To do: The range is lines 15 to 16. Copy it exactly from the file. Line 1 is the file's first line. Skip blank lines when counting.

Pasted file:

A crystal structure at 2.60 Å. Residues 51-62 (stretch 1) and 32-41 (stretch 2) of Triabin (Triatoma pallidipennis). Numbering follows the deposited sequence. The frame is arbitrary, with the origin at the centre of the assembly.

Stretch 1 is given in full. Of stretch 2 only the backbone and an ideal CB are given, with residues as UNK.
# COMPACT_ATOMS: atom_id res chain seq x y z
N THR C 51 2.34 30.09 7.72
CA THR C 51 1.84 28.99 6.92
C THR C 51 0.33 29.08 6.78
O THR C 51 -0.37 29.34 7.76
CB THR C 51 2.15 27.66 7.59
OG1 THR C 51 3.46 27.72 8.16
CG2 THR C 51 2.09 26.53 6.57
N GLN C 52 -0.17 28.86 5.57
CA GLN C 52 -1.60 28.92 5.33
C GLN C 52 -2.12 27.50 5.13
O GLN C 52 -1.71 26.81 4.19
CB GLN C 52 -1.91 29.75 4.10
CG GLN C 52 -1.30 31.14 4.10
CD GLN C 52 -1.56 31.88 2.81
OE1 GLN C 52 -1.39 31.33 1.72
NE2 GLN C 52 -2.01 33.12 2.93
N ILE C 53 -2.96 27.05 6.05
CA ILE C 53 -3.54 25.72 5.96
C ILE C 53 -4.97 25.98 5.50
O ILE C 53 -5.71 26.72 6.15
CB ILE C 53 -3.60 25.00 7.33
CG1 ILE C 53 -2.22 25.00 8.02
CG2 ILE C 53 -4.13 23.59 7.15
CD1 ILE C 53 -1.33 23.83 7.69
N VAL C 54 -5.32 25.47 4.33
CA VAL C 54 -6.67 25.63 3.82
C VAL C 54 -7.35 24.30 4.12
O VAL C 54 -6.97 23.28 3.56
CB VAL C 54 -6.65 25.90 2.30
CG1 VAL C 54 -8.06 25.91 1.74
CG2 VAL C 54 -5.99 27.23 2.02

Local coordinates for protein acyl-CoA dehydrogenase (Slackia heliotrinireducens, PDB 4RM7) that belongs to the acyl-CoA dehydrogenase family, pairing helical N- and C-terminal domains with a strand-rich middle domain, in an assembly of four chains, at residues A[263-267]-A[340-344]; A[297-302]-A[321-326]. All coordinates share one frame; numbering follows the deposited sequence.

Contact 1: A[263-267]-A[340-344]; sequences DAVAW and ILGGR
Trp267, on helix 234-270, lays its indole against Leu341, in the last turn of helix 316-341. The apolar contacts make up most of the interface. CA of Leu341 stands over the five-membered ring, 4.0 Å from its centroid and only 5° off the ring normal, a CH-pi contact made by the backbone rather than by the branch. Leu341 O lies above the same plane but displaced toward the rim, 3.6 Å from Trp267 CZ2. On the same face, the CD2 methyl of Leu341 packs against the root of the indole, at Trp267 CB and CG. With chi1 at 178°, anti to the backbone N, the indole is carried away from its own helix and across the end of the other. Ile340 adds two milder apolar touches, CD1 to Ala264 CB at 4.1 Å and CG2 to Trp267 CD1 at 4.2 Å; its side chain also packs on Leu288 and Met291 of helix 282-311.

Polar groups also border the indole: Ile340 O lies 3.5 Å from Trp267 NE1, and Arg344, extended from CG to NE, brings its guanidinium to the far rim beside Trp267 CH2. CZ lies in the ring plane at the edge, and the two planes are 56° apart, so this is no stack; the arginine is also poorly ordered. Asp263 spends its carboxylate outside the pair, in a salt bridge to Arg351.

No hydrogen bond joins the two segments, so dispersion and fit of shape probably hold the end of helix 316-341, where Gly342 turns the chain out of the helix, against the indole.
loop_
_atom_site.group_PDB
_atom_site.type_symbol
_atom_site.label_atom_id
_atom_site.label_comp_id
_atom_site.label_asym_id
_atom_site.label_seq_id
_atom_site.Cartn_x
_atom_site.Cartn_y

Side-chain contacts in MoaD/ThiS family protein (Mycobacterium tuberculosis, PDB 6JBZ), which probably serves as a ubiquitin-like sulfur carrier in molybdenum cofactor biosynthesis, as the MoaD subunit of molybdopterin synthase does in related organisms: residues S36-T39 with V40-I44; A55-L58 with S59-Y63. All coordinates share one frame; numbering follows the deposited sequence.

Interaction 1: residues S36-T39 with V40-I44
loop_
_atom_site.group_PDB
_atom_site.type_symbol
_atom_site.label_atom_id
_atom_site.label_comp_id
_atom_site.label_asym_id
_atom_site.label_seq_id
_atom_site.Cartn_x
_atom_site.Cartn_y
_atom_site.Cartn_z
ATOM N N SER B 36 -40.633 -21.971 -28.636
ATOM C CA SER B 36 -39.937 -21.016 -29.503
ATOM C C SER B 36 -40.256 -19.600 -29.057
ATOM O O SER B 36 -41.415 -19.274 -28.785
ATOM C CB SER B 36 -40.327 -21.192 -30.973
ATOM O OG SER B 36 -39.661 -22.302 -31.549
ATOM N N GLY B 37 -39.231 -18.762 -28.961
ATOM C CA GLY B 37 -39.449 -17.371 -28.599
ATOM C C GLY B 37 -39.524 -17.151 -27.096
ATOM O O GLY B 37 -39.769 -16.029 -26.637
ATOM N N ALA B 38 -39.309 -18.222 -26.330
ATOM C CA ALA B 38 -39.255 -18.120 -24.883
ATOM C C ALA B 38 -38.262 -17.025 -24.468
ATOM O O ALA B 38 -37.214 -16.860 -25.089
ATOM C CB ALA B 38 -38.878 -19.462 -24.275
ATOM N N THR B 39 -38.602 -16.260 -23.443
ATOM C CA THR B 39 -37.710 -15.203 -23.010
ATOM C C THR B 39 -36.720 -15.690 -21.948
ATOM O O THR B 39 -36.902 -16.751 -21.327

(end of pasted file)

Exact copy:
CB GLN C 52 -1.91 29.75 4.10
CG GLN C 52 -1.30 31.14 4.10